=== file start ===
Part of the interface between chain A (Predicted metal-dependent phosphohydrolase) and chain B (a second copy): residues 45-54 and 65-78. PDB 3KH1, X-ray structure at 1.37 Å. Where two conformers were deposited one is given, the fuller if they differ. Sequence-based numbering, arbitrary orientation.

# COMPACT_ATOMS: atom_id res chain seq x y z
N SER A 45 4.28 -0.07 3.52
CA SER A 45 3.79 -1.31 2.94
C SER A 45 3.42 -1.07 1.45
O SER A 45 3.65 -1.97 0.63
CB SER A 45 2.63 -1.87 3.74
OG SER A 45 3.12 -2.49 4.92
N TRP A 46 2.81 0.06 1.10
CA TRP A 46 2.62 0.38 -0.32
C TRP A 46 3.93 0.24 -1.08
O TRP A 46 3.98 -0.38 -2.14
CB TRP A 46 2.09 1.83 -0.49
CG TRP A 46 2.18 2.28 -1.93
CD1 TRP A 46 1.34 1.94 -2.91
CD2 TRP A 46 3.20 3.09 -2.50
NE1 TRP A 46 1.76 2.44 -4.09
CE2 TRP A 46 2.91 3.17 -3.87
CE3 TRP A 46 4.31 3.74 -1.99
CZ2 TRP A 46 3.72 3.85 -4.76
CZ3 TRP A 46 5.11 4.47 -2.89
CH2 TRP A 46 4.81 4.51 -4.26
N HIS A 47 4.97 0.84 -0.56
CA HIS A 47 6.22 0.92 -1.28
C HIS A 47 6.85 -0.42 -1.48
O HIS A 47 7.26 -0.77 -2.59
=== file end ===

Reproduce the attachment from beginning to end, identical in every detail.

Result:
Part of the interface between chain A (Predicted metal-dependent phosphohydrolase) and chain B (a second copy): residues 45-54 and 65-78. PDB 3KH1, X-ray structure at 1.37 Å. Where two conformers were deposited one is given, the fuller if they differ. Sequence-based numbering, arbitrary orientation.

# COMPACT_ATOMS: atom_id res chain seq x y z
N SER A 45 4.28 -0.07 3.52
CA SER A 45 3.79 -1.31 2.94
C SER A 45 3.42 -1.07 1.45
O SER A 45 3.65 -1.97 0.63
CB SER A 45 2.63 -1.87 3.74
OG SER A 45 3.12 -2.49 4.92
N TRP A 46 2.81 0.06 1.10
CA TRP A 46 2.62 0.38 -0.32
C TRP A 46 3.93 0.24 -1.08
O TRP A 46 3.98 -0.38 -2.14
CB TRP A 46 2.09 1.83 -0.49
CG TRP A 46 2.18 2.28 -1.93
CD1 TRP A 46 1.34 1.94 -2.91
CD2 TRP A 46 3.20 3.09 -2.50
NE1 TRP A 46 1.76 2.44 -4.09
CE2 TRP A 46 2.91 3.17 -3.87
CE3 TRP A 46 4.31 3.74 -1.99
CZ2 TRP A 46 3.72 3.85 -4.76
CZ3 TRP A 46 5.11 4.47 -2.89
CH2 TRP A 46 4.81 4.51 -4.26
N HIS A 47 4.97 0.84 -0.56
CA HIS A 47 6.22 0.92 -1.28
C HIS A 47 6.85 -0.42 -1.48
O HIS A 47 7.26 -0.77 -2.59